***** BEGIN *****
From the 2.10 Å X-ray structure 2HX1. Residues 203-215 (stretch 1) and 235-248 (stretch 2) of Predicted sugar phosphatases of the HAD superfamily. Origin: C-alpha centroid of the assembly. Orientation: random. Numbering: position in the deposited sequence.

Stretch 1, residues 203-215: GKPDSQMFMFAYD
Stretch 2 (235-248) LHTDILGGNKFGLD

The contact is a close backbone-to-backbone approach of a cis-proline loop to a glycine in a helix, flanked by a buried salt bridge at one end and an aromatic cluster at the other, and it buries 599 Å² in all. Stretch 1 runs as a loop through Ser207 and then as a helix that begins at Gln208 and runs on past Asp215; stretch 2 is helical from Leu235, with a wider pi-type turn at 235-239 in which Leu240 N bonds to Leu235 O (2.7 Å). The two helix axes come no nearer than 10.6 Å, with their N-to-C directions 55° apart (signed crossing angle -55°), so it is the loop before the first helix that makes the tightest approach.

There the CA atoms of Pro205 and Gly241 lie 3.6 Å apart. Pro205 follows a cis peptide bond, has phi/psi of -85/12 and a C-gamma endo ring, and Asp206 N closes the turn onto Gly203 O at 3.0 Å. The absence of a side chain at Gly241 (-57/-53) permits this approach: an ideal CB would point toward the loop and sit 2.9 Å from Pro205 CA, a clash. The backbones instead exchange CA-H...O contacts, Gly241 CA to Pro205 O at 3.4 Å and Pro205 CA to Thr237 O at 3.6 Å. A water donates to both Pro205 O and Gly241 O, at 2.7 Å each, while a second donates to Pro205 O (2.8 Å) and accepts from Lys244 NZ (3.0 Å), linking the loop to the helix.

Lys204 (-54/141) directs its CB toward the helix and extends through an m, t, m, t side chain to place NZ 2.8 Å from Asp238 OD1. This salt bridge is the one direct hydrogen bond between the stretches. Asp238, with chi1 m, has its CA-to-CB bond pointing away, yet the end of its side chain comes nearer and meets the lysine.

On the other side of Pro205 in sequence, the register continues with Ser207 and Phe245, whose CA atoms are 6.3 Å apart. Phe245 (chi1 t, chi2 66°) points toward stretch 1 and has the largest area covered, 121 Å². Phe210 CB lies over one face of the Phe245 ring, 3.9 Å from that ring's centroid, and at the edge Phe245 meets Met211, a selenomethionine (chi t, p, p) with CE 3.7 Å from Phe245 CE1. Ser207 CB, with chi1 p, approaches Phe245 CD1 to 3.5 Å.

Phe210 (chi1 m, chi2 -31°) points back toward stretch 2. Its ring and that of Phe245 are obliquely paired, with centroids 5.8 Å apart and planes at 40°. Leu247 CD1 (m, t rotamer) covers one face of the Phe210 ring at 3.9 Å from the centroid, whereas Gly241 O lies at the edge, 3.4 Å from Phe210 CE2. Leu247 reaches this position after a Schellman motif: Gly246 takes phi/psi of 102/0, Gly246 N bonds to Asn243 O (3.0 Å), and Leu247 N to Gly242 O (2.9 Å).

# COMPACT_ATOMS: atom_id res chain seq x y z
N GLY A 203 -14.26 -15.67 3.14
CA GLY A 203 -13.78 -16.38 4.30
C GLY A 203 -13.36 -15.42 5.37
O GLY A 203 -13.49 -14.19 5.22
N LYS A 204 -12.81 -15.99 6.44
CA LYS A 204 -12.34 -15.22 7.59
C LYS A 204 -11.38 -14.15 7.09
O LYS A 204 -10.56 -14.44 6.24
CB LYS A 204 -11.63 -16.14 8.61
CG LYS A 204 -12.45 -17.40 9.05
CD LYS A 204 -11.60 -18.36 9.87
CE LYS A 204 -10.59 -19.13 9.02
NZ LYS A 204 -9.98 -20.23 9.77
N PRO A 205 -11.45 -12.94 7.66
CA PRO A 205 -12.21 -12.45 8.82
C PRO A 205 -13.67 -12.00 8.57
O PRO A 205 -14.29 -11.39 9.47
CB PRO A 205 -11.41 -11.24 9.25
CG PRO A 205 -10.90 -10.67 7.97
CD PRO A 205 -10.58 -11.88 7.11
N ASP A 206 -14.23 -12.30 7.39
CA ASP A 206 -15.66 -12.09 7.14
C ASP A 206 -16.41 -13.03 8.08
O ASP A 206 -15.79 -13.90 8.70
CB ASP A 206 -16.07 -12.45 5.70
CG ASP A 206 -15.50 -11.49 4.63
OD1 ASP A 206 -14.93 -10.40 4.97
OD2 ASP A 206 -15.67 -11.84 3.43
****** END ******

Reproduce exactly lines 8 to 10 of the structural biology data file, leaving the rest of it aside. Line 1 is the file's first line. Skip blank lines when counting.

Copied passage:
Phe210 (chi1 m, chi2 -31°) points back toward stretch 2. Its ring and that of Phe245 are obliquely paired, with centroids 5.8 Å apart and planes at 40°. Leu247 CD1 (m, t rotamer) covers one face of the Phe210 ring at 3.9 Å from the centroid, whereas Gly241 O lies at the edge, 3.4 Å from Phe210 CE2. Leu247 reaches this position after a Schellman motif: Gly246 takes phi/psi of 102/0, Gly246 N bonds to Asn243 O (3.0 Å), and Leu247 N to Gly242 O (2.9 Å).

# COMPACT_ATOMS: atom_id res chain seq x y z
N GLY A 203 -14.26 -15.67 3.14